To say my first hospitalization was life changing is a gross understatement. There have been countless other times I’ve been an inpatient, but none more significant than that first time. It was to directly impact my life for the next 20 years.
I didn’t really have a choice about being admitted. I had been going downhill for quite some time, but I had refused to go in spite of strong encouragement from my therapist. When it was obvious to her though that I was in serious trouble, she had me committed. Now, there’s a big difference between admitting yourself and being committed. When you check yourself in you have more control as to when you get out, including leaving AMA (Against Medical Advice). Commitment however is completely different. Regardless of how you feel (or think you feel) you cannot leave without being released by your Doctor, or without a court order. And since you’re not going to get a court release without your Doctor’s approval, you are really dependent on that to get out.
And as soon as the initial crisis is over, all you can think about is getting out.
This was in the early 80’s, and mental health, particularly hospitalizations were significantly different. Unlike the average 6 day stay now, it was normal to stay 30 days or more inpatient. Back then, you actually got treatment instead of just the crisis stabilization and release. I resisted at first; going into the hospital wasn’t my idea anyway. Although I knew I was struggling, I thought that being locked up was a little extreme.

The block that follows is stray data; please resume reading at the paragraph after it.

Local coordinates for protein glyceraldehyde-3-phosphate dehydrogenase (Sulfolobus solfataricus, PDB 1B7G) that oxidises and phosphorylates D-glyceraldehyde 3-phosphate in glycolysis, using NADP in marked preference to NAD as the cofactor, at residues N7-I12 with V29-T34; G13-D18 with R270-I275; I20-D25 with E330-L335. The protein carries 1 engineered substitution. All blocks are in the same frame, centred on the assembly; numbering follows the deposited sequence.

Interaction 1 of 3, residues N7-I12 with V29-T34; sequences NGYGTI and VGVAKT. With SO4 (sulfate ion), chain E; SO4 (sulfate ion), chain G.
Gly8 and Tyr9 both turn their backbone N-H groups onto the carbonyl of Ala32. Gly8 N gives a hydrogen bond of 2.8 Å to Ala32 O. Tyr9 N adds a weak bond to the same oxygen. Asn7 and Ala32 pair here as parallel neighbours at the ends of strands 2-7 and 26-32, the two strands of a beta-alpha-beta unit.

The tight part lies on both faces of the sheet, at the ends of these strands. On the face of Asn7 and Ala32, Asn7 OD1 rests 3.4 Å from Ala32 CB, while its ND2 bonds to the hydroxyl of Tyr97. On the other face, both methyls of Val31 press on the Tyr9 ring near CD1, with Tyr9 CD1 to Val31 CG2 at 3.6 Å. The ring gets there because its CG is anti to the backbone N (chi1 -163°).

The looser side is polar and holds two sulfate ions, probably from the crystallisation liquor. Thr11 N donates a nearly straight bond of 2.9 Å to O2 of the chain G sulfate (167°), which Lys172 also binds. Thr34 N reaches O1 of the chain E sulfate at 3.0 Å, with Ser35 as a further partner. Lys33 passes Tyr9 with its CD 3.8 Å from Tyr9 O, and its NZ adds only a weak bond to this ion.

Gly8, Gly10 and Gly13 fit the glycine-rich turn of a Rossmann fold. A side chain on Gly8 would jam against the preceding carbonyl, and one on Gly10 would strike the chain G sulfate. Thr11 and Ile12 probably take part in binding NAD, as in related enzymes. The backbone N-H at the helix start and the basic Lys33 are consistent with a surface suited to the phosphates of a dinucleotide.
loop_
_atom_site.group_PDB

And I was scared to death.
I remember so many details about that time. Not only my own experience, but I can recall so much about the others who were in there with me. Names would be inappropriate, but there was the one girl who was depressed about being so overweight. Then there was the girl who had just separated from her husband that was having a really rough time. There was a senile old man there. A woman who had lost her son to suicide, another who had just lost her mother and various and assorted depressed people. And there were a few who were in the midst of a manic episode; they were kind of scary, but could be highly amusing.
We were all part of each other’s treatment.
Twice a day we had group therapy. It was always the same people, and the therapist running the group actually interacted with us individually just as though it were a private session. The difference was the others could add their own opinions and perspectives. Although attendance was required, participation wasn’t. But the therapists were good, and eventually drew everyone out to some degree or another.